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TSL4100 Guided Reading Questions: ELL and Material Resources in the Classroom

M2A1 – Zachary Maes

Respond to the following questions:

1. Identify three (3) different materials or resources that a teacher can use to develop
language and content-area skills and then explain each one. When you think about
materials and resources – don’t be narrow focused and think only textbook. What are
other items, maybe L1, that you can use that will assist you.
a) Language Objectives: A language objective is like a daily learning objective, but it
has more to do with the language involved in the content standard as opposed
to the knowledge of the content. Where an ELA content objective may have
students create a conclusion paragraph, the language objective will only require
students to use transitional phrases in their writing, allowing them to focus on
one element of the English language.
b) Translated music term/symbol graphic organizer: Music uses a well-defined set
of vocabulary terms and symbols stemming from the Italian language. ELL
students could be provided with a graphic organizer that translate the Italian
word to English and their native language while matching it to the appropriate
c) Non-English Music: A music teacher could teach their students a song that is not
English, but from the ELL student’s native culture. This could be accompanied by
a lesson on the cultural background of the song. This would even the playing
field as the other students do not know how to speak this language.

2. The use of multicultural literature can facilitate an ELLs’ transition into the classroom. It helps
make him/her culture and language valued. Select and investigate one of the trade books listed
in Chapter 1 of your Brantley text, and then share the following information. No one may use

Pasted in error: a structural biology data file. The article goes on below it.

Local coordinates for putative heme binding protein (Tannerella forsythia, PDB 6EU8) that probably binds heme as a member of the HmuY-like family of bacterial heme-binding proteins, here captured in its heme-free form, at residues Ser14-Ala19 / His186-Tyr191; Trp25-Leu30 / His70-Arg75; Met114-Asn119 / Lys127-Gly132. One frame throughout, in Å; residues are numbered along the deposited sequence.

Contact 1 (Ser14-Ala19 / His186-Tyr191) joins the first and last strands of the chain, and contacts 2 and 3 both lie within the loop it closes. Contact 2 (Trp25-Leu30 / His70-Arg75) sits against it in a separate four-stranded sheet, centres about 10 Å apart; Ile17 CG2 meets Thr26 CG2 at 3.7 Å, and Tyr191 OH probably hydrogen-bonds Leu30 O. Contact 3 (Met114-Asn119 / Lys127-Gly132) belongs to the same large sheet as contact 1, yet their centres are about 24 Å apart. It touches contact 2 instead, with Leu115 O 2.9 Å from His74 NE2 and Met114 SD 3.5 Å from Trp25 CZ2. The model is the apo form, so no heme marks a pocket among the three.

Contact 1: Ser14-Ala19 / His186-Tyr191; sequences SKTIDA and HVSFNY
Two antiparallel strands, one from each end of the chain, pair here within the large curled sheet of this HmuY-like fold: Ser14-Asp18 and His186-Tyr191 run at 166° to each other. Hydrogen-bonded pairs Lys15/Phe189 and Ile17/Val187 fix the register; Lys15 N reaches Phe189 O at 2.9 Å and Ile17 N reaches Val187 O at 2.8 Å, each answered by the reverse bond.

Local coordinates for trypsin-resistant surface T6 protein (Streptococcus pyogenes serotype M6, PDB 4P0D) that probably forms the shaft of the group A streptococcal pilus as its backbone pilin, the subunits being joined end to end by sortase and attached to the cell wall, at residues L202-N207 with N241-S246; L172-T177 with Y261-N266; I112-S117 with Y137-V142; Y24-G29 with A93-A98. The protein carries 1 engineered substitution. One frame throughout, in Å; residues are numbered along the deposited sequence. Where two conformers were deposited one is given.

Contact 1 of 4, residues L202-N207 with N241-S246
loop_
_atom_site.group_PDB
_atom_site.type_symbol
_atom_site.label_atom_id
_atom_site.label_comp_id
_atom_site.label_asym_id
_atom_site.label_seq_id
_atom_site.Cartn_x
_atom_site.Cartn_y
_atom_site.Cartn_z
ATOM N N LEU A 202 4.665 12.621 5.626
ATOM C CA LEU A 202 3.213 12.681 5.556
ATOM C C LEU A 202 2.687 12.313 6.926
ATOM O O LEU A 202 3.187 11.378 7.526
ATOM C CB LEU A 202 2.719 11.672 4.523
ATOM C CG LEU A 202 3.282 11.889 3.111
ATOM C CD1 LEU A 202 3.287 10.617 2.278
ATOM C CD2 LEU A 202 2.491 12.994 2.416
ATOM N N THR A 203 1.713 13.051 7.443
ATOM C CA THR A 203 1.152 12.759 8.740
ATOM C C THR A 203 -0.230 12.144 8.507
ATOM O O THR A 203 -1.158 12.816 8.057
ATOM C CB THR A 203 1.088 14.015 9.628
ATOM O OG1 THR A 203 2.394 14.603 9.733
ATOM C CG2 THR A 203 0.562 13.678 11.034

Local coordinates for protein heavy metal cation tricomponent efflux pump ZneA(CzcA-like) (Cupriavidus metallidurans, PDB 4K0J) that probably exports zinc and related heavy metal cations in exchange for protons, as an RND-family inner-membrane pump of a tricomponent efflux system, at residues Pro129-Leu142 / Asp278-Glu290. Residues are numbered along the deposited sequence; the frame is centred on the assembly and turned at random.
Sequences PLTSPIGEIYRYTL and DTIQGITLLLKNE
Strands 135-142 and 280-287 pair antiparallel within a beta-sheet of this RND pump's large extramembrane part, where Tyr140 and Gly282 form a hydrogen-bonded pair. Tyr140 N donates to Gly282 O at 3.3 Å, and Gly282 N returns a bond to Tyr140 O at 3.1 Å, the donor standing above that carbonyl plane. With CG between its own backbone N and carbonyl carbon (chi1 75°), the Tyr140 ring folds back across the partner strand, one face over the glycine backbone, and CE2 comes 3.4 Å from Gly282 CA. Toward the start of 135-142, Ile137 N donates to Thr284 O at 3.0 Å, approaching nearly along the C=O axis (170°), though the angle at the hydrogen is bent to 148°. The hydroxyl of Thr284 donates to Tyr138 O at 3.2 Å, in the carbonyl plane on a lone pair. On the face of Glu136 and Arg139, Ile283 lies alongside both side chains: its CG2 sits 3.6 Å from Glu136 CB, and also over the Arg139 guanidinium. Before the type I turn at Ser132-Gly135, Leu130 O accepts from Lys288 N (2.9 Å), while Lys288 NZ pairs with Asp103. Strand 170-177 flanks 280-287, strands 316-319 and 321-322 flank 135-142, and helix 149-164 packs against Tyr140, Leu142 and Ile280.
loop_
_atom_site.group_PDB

Pacific Crossing by Gary Soto since it is the example in the book on p. 8.
a) Provide all of the information listed in the textbook on pp. 9-10.
 Title: Hairs/Pelitos.
 Author/Publication year: Cisneros, S. (1994)
 Publisher/ Age Level: Knopf Publishers, Ages: 5-8
 Culture: Latino
b) Provide a summary of the trade book. You do not need to read the entire book,
but may. Do NOT cut and paste the back of the book – that is called plagiarism. I
want your own words. If you are familiar with another trade book that will meet
expectations, feel free to use it, but make sure all of the same information is
included. (This should be brief 3-8 sentences.)
 The narrator describes how everyone in their family has different hair. The book
ends with a longer description of the narrator’s mother’s hair. The book features
elaborate colorful paintings of the various scenes. The book also has English on the
top of the page and Spanish on the bottom of the page.
c) Explain how you can connect or adapt the use of this trade book to cultural
similarities and differences or historical events. (This should be brief 3-8
 This trade book is a great tool for starting a discussion about cultural similarities and
differences among younger students. The teacher could read the story in both
English and Spanish to fully immerse the students in the Latino culture, while
including any Latino students. The colorful paintings and scenes spark the students’
imaginations, and help engage all students to the story. The students can then share
in conversation what their family members’ hair looks and feels like, or talk about
various aspect of their cultures.
3. Think about what you read and identify three (3) ways to create a supportive and
accepting classroom environment. This list can be a bulleted list – but explain what it is
that the bullet means or how it creates this environment if it is not self-explanatory.
 Make students feel welcomed by being knowledgeable of their culture and
accepting of its differences. Stress the importance of becoming culturally accepting
to other students in the classroom as well. This is done to encourage enculturation.
 Promote intercultural orientation by creating culture questionnaire activity for the
classroom. This activity gives students an opportunity to explore their own culture
and the cultures of other students while sharing this information with the class and
the teacher.
 Become a cultural mediator in your classroom. Research and practice culturally
responsive teaching practices. These can include student groupings, response rate
strategies, participation structures, and classroom management systems.